MEXICO CITY – On sidewalks, on median strips and amid the brick dust and rubble of buildings that collapsed in Mexico’s magnitude 7.1 earthquake, impromptu memorials have sprung up across the capital as it begins to come to terms with its losses.
It is part of a process of grieving, remembering and paying homage to the victims as well as the volunteers and first responders who toiled for days to rescue survivors and recover the bodies of the more than 350 people who died.
In front of the campus of the Tecnologico de Monterrey on the south side of Mexico City, people arranged stuffed plush toys of rams — the university’s mascot — in piles under hand-lettered messages to five students who died Sept. 19.
Isaias Medina, 33, visited the memorial with his wife, young son and daughter this week. Medina’s children attend school steps away from the campus, and when the quake struck he rushed to pick them up. They were safe, but falling walkways and walls killed the five college students.
“I was very sad to see the buildings all cracked up in places,” Medina recalled.
“For us, as a family, there is sadness. What happened is a tragedy that you feel in your heart, your soul,” he continued. “But now let’s move forward. As they say, ‘Be strong, Mexico,’ and we’ll get through this.”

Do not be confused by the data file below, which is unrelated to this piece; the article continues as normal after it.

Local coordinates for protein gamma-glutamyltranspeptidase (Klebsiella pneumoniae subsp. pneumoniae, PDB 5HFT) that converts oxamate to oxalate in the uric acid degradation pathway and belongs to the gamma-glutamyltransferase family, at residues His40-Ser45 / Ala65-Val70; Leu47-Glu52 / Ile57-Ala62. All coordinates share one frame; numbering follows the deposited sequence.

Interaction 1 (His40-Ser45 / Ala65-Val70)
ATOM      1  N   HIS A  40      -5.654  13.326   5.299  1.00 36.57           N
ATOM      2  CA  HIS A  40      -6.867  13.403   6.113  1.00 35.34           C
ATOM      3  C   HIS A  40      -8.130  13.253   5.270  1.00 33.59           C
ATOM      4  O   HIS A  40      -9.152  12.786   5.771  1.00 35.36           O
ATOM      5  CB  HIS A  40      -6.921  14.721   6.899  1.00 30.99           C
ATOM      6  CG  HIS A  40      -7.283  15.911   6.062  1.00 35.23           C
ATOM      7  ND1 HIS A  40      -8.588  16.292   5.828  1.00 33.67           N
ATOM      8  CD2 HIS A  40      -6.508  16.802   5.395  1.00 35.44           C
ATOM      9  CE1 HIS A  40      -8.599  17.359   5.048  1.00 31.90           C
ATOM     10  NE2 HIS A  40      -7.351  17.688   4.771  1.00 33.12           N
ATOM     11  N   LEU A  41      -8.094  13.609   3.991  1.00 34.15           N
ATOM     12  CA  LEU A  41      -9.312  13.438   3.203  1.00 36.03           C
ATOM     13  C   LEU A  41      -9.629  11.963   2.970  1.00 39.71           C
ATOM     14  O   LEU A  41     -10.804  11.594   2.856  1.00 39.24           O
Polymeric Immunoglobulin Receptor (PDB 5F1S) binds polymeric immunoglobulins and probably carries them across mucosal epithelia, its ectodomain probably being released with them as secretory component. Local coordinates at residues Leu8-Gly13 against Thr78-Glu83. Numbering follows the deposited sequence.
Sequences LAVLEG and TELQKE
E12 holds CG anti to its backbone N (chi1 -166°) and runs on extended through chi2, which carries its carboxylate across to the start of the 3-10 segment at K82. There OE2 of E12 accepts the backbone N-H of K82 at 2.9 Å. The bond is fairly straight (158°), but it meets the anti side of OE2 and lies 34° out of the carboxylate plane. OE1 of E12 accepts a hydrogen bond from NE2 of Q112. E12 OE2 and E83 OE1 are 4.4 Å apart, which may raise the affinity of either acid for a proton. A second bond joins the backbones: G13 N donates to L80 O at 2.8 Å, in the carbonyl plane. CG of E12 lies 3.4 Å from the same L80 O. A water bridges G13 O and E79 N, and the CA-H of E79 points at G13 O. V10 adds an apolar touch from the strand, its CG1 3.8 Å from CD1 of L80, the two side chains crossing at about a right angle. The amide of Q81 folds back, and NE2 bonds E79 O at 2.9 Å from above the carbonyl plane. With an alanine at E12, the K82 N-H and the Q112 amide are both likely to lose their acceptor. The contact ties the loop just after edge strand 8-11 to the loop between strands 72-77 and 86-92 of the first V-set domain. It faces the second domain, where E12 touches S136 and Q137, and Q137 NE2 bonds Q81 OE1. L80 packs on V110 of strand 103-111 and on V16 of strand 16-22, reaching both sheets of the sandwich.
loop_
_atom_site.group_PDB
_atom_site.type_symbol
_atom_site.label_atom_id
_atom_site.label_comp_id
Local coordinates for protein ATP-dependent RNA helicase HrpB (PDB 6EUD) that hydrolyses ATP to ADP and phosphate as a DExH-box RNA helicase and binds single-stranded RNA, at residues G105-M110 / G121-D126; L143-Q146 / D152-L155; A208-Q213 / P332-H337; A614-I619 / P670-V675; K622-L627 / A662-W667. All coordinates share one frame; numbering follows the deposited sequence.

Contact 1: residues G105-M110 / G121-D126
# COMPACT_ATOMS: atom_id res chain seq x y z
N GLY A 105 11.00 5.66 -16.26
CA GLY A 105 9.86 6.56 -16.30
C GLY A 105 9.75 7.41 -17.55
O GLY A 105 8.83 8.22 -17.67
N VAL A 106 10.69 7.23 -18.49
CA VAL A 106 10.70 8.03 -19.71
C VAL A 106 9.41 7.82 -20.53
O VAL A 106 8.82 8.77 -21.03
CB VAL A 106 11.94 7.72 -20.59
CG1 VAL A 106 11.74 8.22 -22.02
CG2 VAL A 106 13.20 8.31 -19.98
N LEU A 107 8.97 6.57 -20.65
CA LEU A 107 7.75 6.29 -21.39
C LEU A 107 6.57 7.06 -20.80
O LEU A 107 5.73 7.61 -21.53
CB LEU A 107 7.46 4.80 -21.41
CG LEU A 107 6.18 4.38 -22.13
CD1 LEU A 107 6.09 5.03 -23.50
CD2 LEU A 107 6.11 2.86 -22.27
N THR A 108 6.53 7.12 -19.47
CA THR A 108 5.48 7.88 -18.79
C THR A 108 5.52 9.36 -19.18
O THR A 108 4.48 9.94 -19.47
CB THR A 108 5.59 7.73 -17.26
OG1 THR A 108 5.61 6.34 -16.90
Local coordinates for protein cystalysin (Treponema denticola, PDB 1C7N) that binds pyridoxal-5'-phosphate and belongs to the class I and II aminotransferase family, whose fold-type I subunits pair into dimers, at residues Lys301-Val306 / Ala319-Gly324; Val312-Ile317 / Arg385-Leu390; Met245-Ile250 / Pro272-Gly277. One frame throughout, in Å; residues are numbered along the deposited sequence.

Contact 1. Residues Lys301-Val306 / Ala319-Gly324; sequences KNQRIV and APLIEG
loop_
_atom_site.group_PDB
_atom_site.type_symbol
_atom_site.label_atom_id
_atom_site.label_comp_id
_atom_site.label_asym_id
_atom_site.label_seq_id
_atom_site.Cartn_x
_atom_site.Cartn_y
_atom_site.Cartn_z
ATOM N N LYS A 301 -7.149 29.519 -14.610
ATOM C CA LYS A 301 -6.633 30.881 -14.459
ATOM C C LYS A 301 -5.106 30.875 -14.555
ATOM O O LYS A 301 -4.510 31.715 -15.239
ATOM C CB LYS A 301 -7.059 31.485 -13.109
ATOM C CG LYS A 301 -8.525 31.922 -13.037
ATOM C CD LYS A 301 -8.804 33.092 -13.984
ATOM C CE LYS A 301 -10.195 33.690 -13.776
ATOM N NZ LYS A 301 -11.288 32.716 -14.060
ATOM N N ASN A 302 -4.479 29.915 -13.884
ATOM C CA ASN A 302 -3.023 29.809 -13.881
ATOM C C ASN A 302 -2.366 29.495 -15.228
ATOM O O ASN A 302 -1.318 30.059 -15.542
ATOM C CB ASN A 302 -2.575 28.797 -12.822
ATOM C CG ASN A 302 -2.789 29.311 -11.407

To the north, white flowers and wreaths piled up at a previously existing statue of a family a block or two from where a wing of a school building collapsed, killing 19 children and seven adults. Some had taped images of Roman Catholic saints and psalms to a wall, and star-shaped balloons and stuffed animals topped the statue.
The plight of the children trapped in the Enrique Rebsamen school became an international focus of attention during the rescue effort, and messages of support poured from abroad — including from one of soccer’s biggest stars. Lionel Messi, of the Barcelona club, recorded a video dedicated to Leonardo Farias, 8, who was rescued from the school.
“Hello Leo. I wanted to send you a big hello and wish you all the luck. Take good care of yourself.”
At the site of a six-story apartment building that collapsed, killing a dozen people, someone spray-painted on a sheet of plywood fencing: “To the neighbors of 32,” a reference to the street address. Also scrawled on the barrier were the first names of those who died in the building.
On Peten Street, where a seven-floor apartment building collapsed, volunteers left construction helmets they had used during rescue efforts atop a flag at a shrine on the now-cleared lot.
“It is an honor to work with the marines, the city and federal police, students and civil society, all for one purpose,” a volunteer had written on one white helmet.
Where a five-story office and factory near the city center once stood, the rubble has now been cleared and all that’s left is a concrete foundation that traces the building’s footprint.
People left flowers and testimonials scattered among the five-gallon buckets that were used to carefully remove debris in the first days of the rescue. Colorful strips of cloth memorialized the clothing workers who died there, along with a banner reading “Not one more woman.”
“The life of one seamstress is worth all their machines,” read a message painted on the last part of wall still standing.